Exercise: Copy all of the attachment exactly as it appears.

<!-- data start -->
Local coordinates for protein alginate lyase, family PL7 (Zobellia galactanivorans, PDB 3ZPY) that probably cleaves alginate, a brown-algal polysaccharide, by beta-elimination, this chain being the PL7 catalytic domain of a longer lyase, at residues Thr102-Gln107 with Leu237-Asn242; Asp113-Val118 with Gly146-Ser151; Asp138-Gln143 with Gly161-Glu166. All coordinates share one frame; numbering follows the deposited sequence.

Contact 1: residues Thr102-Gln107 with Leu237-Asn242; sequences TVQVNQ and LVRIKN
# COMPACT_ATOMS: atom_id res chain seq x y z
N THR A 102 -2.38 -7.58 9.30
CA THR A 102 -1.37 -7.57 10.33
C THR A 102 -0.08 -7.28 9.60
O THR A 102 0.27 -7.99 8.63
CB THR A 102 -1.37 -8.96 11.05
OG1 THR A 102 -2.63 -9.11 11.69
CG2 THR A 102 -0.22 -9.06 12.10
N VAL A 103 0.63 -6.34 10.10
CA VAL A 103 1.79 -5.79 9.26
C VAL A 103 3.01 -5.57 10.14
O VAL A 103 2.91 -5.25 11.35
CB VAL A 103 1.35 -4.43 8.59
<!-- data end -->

Local coordinates for protein alginate lyase, family PL7 (Zobellia galactanivorans, PDB 3ZPY) that probably cleaves alginate, a brown-algal polysaccharide, by beta-elimination, this chain being the PL7 catalytic domain of a longer lyase, at residues Thr102-Gln107 with Leu237-Asn242; Asp113-Val118 with Gly146-Ser151; Asp138-Gln143 with Gly161-Glu166. All coordinates share one frame; numbering follows the deposited sequence.

Contact 1: residues Thr102-Gln107 with Leu237-Asn242; sequences TVQVNQ and LVRIKN
# COMPACT_ATOMS: atom_id res chain seq x y z
N THR A 102 -2.38 -7.58 9.30
CA THR A 102 -1.37 -7.57 10.33
C THR A 102 -0.08 -7.28 9.60
O THR A 102 0.27 -7.99 8.63
CB THR A 102 -1.37 -8.96 11.05
OG1 THR A 102 -2.63 -9.11 11.69
CG2 THR A 102 -0.22 -9.06 12.10
N VAL A 103 0.63 -6.34 10.10
CA VAL A 103 1.79 -5.79 9.26
C VAL A 103 3.01 -5.57 10.14
O VAL A 103 2.91 -5.25 11.35
CB VAL A 103 1.35 -4.43 8.59